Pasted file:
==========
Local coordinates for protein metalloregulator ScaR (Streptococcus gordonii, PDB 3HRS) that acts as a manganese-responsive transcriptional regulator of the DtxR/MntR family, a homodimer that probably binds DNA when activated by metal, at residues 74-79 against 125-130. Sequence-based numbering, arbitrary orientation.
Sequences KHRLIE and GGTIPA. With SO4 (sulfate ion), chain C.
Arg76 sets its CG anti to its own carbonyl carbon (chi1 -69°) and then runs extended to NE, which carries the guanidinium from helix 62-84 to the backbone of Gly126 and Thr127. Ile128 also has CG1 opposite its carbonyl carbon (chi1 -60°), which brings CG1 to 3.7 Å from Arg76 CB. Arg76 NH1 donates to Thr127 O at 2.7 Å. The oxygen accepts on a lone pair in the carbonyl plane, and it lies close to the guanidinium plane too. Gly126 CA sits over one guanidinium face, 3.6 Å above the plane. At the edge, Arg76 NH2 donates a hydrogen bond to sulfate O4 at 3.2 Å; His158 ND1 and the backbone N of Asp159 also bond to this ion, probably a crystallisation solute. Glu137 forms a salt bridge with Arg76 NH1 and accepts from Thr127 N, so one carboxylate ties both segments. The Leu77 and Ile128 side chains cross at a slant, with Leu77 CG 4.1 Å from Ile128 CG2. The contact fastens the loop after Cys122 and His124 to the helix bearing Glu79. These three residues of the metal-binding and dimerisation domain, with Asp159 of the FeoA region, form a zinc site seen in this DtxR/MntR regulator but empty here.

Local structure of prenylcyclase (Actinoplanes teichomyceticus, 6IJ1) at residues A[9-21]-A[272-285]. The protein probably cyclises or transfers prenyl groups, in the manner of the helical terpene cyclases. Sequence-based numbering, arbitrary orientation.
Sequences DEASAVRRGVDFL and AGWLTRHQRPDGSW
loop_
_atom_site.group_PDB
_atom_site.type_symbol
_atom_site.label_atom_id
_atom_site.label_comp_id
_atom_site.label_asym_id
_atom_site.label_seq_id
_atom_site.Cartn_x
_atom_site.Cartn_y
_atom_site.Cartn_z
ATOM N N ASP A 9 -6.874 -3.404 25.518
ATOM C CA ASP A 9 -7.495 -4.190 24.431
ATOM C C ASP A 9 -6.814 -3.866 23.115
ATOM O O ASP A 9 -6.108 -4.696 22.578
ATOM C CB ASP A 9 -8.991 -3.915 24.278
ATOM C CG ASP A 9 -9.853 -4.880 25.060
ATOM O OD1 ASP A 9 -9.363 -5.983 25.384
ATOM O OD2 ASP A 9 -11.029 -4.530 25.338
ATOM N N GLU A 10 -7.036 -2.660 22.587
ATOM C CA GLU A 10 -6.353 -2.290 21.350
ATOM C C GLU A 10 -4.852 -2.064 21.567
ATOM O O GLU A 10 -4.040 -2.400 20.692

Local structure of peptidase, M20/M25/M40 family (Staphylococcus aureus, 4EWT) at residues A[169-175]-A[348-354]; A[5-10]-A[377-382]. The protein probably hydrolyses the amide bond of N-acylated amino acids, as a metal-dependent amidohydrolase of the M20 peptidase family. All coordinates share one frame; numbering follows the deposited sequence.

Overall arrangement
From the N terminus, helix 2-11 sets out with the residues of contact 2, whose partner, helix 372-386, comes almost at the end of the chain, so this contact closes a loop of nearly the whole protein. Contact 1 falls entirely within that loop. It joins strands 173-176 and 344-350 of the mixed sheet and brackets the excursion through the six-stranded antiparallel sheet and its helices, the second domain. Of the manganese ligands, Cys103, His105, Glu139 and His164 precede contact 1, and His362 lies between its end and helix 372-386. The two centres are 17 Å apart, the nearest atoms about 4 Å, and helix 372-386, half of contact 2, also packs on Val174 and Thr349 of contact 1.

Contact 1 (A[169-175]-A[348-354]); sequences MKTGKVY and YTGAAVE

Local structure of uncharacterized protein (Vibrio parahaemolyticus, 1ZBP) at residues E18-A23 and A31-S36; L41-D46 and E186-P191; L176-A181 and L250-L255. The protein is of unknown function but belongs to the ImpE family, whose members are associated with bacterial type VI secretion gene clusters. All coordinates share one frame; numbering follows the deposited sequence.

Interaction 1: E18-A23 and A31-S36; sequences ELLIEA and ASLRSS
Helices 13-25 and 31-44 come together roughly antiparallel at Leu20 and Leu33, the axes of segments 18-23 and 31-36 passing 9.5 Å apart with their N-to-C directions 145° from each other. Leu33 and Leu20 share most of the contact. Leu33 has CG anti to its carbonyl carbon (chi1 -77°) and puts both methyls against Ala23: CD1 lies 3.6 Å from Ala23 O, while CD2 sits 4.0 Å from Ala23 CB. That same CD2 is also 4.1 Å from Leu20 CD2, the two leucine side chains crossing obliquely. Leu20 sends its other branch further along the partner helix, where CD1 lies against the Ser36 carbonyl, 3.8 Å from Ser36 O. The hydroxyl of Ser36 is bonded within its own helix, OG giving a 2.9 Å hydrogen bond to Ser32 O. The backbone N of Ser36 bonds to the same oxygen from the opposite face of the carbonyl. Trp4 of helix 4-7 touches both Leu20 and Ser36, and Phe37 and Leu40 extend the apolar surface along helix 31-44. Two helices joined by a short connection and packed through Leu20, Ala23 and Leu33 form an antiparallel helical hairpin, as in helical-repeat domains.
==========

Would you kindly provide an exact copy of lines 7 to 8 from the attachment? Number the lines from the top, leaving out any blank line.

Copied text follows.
_atom_site.group_PDB
_atom_site.type_symbol